16

What does recent research say about anesthesia-induced developmental neurotoxicity?

 

  • Increased and accelerated neuroapoptosis occurs with virtually all anesthetics
  • Single exposures of short duration are usually of no consequence
  • Repeated and/or prolonged exposures at a young age (<3-4 years) may be associated with later behavioral and learning difficulties
  • ***evidence is inconclusive

17

What are differences you should consider with neuraxial in pediatrics?

  • The conus medullaris ends at L1 in adults and at the L2-L3 in neonates and infants
  • Iliac crest is even with L4-L5 or L5-S1 interspace (similar to adults) so it is still well below the conus medullaris
  • Dural sac terminates more caudally (S3) in neonates and infants than in adults (S1)
  • Infants have less lumbar lordosis leading to increased risk of high spinal with changes in positioning

18

How does the renal system change from infancy through childhood?

  • GFR is signifincantly impaired at birth but improves throughout the 1st year
    • premature infants will take longer to reach renal maturation
  • Renal tubular concentrating abilities do not achieve full capacity until about 2 yr
  • Half-life of medications excreted by glomerular filtration are prolonged in the very young
  • During childhood, renal clearance rate may be higher than adult clearance rates
    • drug half life is shorter that adults for kids >2yr

19

How is liver function different in pediatrics?

  • Enzyme systems are still developing up until 1 yr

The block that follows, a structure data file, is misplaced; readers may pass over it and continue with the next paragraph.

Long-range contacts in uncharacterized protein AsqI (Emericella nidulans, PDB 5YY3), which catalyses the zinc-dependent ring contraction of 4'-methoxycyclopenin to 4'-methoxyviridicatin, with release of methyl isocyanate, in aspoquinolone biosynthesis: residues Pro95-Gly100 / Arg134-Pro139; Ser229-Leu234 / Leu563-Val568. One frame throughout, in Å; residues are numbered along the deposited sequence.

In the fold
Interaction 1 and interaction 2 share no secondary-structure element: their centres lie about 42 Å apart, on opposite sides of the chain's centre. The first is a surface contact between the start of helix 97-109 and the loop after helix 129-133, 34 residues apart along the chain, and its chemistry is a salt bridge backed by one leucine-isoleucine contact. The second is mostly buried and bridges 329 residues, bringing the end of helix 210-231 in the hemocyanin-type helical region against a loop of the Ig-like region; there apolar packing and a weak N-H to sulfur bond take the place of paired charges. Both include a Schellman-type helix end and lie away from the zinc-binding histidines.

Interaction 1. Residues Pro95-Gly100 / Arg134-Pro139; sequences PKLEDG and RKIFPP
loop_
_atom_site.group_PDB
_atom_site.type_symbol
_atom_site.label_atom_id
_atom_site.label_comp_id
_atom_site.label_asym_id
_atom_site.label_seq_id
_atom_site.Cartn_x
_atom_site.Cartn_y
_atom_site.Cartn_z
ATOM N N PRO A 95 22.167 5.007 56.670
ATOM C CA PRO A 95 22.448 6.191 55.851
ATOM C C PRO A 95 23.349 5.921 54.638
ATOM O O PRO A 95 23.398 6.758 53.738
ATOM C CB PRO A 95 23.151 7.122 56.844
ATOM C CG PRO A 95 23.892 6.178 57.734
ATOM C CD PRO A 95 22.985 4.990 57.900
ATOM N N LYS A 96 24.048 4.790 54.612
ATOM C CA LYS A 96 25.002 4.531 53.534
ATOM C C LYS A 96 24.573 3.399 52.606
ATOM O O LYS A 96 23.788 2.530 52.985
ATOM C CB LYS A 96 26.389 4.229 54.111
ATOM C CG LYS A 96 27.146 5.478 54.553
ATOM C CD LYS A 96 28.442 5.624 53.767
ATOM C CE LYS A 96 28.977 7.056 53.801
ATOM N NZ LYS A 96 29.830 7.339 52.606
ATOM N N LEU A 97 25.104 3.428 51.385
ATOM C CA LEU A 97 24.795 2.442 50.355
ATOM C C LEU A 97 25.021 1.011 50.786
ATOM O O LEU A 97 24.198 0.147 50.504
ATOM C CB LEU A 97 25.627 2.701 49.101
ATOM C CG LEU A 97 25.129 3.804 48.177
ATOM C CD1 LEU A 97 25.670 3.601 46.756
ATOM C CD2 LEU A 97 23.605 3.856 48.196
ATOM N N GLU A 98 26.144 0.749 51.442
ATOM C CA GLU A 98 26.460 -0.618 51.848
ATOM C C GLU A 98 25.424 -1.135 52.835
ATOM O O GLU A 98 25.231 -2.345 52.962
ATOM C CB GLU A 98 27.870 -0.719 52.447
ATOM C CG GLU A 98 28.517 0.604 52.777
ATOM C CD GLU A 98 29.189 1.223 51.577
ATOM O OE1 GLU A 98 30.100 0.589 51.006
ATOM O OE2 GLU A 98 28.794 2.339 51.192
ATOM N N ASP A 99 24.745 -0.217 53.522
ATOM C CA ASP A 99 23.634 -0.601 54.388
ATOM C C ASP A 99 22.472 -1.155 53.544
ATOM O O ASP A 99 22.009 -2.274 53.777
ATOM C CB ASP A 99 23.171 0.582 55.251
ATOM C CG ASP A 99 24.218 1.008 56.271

• At birth Phase I Cytochrome P450 system is 50% of adult values and Phase II (conjugation reactions) are impaired in neonates
    • Causes longer half life on BZD and morphine
    • deceased bilrubin breakdown d/t reduction in glucuronyl transferase (also affects tylenol metabolism)
  • Hepatic synthesis of clotting factors reach adult levels withing one week of birth
  • Lower levels of albumin and other proteins for drug binding in newborns--> causes larger proportion of unbound drug and increased effects
  • Minimal glycogen stores- prone to hypoglycemia

20

How does the GI system differ in pediatrics?

  • Coordination of swallowing with respiration is not mature until 4-5 months of age 
    • causes high incidence of reflux
  • Gastric juices are less acidic up to about 3 years
  • Absorption of oral medications is slower compared to adults
  • GI tract is slower (slower emptying time)

21

What is the significance of thermoregulation in pediatric patients?

< 3 months old?

factors that contribute?

  • They have large body surface area to weight ratio
  • lack subq tissue for an insulator
  • < 3 months:
    • inability to shiver
    • metabolize brown fat to increase heat production